Skip to content

Kamloops councillor candidates on street-related issues

During the civic election campaign, KTW has identified four issues and is asking groups of councillor candidates — chosen randomly — about each issue
Greyhound shelter2
The former Greyhound bus depot at Notre Dame Drive and Laval Crescent in Southgate is now a shelter for the homeless and will remain as such until March 2023.

During the civic election campaign, KTW has identified four issues and is asking groups of councillor candidates about them. This is the first of a four-part series, with the remaining three issues to be addressed by other, randomly chosen groups of councillor candidates.

The street-related issues concerning safety, both of those on the street and of those not on the street, has been the main topic this election campaign. What can council do (that it is not doing now) to improve the situation?

• Caroline King: King said she wants to change the conversation at council, which she said is one-sided, toward housing-first and looking to other levels of government.

“I am a firm believer that it’s an inherent right to have a roof over our heads and a warm meal in our bellies, but, you know, being homeless and drug addicted does not preclude you from following basic rules of society and we have to find ways where we can all live together, where we can support the people we love and the people we care about, but we can also support our businesses and our communities, our neighbourhoods. And what we’re doing right now is so one-sided and so off-skewed that we’re just, we’re digging ourselves deeper every day.”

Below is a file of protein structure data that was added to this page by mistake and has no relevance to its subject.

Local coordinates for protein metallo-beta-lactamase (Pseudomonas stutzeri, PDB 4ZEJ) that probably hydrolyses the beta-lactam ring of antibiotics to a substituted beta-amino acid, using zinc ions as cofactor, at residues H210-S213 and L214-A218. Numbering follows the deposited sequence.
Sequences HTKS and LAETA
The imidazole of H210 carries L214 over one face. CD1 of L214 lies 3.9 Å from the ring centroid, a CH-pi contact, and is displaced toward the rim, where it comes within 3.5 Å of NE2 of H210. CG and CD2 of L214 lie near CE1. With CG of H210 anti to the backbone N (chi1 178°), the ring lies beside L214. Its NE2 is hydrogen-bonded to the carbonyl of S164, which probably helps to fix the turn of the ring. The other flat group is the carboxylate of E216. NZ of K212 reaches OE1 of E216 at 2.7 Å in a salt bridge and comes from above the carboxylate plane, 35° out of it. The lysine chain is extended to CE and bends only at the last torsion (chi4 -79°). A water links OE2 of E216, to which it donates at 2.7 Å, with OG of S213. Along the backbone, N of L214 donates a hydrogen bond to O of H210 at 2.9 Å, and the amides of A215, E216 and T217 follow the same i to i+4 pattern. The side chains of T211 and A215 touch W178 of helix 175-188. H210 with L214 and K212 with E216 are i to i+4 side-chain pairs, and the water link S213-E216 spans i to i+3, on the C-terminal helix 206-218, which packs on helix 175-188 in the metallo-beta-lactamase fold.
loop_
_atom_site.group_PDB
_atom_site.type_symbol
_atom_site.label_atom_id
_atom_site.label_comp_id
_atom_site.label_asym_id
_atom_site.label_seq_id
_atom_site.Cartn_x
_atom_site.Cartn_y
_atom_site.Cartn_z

King said Kamloops was the only city to disband its bylaws department during the COVID-19 pandemic in the middle of a crime wave. She said other cities chose to increase bylaw divisions by adding higher-level and better trained community services officers to existing bylaws officers. She said it alleviated street issues and took pressure off the RCMP.

• Darrell LaRiviere: “I think the main issue is they keep on voting against things that can fix things because they believe it’s someone else’s responsibility,” he said.